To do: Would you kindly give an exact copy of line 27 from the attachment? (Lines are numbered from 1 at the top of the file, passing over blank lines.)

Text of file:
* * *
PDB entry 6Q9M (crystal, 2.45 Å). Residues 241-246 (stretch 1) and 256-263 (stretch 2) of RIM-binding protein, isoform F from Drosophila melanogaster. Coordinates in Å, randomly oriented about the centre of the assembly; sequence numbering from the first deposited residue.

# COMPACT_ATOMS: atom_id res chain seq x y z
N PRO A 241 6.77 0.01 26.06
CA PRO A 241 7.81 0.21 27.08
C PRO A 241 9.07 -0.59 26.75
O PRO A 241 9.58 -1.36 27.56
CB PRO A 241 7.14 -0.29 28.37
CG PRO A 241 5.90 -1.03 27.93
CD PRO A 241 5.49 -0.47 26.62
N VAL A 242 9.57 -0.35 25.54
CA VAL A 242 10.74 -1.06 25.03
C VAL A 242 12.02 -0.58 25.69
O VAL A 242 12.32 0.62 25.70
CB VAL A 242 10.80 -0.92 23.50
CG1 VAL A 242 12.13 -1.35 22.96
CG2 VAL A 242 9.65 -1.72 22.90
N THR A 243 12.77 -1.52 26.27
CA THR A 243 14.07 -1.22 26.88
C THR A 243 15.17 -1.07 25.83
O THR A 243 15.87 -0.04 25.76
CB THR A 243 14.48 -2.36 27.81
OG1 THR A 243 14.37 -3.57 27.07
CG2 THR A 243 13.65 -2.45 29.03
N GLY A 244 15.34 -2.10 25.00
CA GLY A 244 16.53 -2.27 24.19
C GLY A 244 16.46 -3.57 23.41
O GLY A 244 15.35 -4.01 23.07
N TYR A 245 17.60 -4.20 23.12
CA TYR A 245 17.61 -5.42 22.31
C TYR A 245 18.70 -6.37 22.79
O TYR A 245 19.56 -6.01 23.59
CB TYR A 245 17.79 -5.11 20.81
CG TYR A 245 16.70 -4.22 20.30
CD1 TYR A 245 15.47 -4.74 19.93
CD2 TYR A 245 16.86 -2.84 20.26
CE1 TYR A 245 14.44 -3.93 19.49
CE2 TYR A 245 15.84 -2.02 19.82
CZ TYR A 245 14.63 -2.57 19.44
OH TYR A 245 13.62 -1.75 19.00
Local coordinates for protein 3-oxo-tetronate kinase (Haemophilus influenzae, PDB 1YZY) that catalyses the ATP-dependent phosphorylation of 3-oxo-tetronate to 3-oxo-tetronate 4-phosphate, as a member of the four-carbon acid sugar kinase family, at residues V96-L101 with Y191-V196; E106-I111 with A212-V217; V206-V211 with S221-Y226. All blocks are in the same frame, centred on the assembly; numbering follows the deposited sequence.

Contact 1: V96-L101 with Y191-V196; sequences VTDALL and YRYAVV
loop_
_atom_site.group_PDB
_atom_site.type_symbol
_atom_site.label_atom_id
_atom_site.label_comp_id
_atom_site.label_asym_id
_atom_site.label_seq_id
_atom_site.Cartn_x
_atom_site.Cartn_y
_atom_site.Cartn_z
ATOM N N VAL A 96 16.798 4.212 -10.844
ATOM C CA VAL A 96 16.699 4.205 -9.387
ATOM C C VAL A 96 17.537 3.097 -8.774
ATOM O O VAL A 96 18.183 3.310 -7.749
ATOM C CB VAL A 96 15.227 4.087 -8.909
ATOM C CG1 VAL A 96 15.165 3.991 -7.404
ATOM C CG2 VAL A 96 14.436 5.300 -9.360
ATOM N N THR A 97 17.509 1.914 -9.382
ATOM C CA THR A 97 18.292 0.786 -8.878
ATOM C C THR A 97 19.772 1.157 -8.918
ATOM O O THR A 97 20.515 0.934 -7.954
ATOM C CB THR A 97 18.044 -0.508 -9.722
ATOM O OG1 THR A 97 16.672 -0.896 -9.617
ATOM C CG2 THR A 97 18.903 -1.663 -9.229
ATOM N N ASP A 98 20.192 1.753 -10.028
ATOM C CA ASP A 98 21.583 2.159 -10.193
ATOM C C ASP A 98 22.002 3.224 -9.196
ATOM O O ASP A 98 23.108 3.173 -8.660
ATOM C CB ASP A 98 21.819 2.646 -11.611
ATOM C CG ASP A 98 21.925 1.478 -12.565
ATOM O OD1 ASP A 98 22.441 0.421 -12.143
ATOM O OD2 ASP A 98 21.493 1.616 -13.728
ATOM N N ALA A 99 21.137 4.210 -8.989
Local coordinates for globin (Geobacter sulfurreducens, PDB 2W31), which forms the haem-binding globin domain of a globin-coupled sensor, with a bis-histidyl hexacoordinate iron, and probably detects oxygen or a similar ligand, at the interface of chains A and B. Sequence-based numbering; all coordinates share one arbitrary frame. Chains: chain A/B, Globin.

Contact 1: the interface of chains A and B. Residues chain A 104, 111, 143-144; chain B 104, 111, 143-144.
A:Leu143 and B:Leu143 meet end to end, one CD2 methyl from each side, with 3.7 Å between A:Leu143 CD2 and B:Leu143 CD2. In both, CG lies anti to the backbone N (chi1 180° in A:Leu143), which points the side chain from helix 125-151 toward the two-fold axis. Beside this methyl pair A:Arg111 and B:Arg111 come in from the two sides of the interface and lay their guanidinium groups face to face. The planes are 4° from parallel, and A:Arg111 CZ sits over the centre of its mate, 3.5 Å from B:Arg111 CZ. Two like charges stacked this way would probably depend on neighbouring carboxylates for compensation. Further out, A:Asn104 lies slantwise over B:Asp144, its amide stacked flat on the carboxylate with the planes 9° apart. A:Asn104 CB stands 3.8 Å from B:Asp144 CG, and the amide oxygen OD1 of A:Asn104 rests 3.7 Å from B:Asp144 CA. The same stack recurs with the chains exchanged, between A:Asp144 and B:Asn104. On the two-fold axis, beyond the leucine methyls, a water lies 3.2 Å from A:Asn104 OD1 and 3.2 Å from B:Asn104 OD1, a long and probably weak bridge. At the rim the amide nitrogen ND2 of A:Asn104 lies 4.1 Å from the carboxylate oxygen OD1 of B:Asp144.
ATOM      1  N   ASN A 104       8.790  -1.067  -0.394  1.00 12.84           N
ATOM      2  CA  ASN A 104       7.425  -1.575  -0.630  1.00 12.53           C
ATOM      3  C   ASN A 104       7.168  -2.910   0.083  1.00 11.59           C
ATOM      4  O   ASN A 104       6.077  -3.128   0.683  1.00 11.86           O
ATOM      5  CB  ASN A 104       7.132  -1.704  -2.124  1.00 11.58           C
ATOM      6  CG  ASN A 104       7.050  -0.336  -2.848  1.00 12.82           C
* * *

O GLY A 244 15.35 -4.01 23.07